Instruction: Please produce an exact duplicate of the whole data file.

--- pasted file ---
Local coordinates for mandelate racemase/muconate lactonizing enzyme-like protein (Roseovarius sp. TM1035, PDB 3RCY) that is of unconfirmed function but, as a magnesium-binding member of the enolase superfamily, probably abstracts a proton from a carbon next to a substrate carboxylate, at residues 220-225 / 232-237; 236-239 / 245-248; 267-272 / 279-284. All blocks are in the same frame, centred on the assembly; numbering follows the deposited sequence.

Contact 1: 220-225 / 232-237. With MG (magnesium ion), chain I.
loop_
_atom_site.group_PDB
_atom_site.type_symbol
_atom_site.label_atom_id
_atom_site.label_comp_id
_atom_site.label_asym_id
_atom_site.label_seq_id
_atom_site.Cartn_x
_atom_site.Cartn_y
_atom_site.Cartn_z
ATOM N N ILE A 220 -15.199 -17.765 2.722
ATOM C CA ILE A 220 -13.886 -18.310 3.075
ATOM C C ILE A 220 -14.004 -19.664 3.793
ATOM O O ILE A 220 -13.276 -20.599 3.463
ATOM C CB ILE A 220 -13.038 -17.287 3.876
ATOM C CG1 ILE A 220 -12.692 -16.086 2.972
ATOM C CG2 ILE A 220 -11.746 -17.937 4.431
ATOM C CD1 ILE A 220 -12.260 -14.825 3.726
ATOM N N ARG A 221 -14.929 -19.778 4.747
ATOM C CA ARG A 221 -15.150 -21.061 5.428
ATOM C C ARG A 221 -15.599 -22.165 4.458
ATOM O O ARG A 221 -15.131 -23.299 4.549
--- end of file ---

Local coordinates for mandelate racemase/muconate lactonizing enzyme-like protein (Roseovarius sp. TM1035, PDB 3RCY) that is of unconfirmed function but, as a magnesium-binding member of the enolase superfamily, probably abstracts a proton from a carbon next to a substrate carboxylate, at residues 220-225 / 232-237; 236-239 / 245-248; 267-272 / 279-284. All blocks are in the same frame, centred on the assembly; numbering follows the deposited sequence.

Contact 1: 220-225 / 232-237. With MG (magnesium ion), chain I.
loop_
_atom_site.group_PDB
_atom_site.type_symbol
_atom_site.label_atom_id
_atom_site.label_comp_id
_atom_site.label_asym_id
_atom_site.label_seq_id
_atom_site.Cartn_x
_atom_site.Cartn_y
_atom_site.Cartn_z
ATOM N N ILE A 220 -15.199 -17.765 2.722
ATOM C CA ILE A 220 -13.886 -18.310 3.075
ATOM C C ILE A 220 -14.004 -19.664 3.793
ATOM O O ILE A 220 -13.276 -20.599 3.463
ATOM C CB ILE A 220 -13.038 -17.287 3.876
ATOM C CG1 ILE A 220 -12.692 -16.086 2.972
ATOM C CG2 ILE A 220 -11.746 -17.937 4.431
ATOM C CD1 ILE A 220 -12.260 -14.825 3.726
ATOM N N ARG A 221 -14.929 -19.778 4.747
ATOM C CA ARG A 221 -15.150 -21.061 5.428
ATOM C C ARG A 221 -15.599 -22.165 4.458
ATOM O O ARG A 221 -15.131 -23.299 4.549